Curtis Memorial Park: Editing and Videoing processes.

Curtis Memorial Park is a greenspace that I hold very close to my heart. Growing up in the Fredericksburg area, this is one of the few parks that has a large amount of land that everyone can enjoy at any time. Curtis Park has been one of the few places I have consistently been able to enjoy as a child up to my adulthood. 

The Process

The videos were produced using my iPhone 14. Since the iPhone 14 has a fisheye lens, I used both lenses to capture the park’s beauty. I then uploaded the videos onto Google Drive, where I could access them through Canva. The audio was captured using a microphone attached to some headphones I owned, where I then used Soundtrap to record. On Soundtrap, I then recorded my vocals and used a sound from their “loop library” called “Synth – Eternity 5” and looped it throughout the video to add ambiance throughout the whole video. After recording and exporting the videos and audio onto Canva, I edited the video using Canva. I also used a text called “Coffee please” to create the title added at the beginning. The video was then exported onto my YouTube account, where I added the closed captioning.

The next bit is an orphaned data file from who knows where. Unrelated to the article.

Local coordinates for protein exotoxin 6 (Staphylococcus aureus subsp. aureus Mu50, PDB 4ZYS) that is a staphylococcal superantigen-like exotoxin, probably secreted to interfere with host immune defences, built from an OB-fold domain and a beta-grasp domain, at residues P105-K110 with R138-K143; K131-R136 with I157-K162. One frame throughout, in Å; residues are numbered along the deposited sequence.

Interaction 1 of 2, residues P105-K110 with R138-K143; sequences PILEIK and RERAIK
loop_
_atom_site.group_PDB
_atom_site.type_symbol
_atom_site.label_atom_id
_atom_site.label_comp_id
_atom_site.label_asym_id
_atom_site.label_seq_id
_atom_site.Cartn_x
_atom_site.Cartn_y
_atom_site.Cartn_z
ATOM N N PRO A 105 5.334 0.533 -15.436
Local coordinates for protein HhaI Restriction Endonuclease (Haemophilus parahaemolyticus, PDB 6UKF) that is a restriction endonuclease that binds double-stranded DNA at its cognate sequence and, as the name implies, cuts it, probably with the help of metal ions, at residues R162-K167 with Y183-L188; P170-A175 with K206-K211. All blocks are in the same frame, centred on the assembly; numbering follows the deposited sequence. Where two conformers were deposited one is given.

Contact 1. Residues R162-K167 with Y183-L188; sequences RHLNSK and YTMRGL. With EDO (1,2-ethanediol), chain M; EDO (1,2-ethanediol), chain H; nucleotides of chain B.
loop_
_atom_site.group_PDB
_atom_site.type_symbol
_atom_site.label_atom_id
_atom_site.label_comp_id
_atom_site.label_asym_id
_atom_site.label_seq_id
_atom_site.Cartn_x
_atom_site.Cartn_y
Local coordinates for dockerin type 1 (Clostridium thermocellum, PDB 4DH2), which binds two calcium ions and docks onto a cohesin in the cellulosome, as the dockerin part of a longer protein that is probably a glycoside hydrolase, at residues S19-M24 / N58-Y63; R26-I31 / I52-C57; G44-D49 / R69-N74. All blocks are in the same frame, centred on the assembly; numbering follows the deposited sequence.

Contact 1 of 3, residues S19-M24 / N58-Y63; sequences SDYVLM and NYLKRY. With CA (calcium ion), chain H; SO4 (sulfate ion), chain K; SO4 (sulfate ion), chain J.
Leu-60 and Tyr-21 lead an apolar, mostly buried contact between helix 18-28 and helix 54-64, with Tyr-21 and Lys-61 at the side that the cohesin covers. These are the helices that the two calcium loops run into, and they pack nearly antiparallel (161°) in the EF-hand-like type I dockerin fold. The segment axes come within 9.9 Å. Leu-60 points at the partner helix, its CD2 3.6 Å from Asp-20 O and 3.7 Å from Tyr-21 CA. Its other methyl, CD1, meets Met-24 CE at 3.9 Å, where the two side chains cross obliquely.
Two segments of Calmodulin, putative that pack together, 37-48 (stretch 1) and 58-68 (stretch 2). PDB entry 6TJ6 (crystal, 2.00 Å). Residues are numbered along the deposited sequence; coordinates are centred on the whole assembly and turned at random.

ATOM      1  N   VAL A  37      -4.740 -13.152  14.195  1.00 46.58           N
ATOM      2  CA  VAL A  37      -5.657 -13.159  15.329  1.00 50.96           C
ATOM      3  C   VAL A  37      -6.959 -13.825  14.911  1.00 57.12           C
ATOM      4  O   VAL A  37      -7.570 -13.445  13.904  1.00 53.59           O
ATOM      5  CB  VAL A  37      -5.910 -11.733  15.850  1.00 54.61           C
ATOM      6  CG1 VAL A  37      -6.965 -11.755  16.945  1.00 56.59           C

Curtis Memorial Park is a large greenspace located in Fredericksburg, Virginia. The park has two sides. One side, currently open from 8 AM to 5 PM, houses many amenities such as an 18-hole golf course, an 18-hole disc golf course, a 5.5-mile trail,  a small skate park, a pool, and many more. The other entrance is open 24/7 for fishing purposes and has a boating ramp and fishing piers open to everyone. 

A few fun facts about the park include how the Curtis family donated their farmland to the county to be used for recreational purposes. It was then opened to the public in 1975. Some of their family member’s graves still remain on the site to this day.  

Curtis Lake is also one of the many man-made lakes in Virginia, as there are only two natural lakes.

The lake also has large amounts of standing timber, which provides the abundance of largemouth bass, bluegill, and channel catfish populations with “structure” and many hiding spots to continue their reproduction without populations being threatened by anglers.

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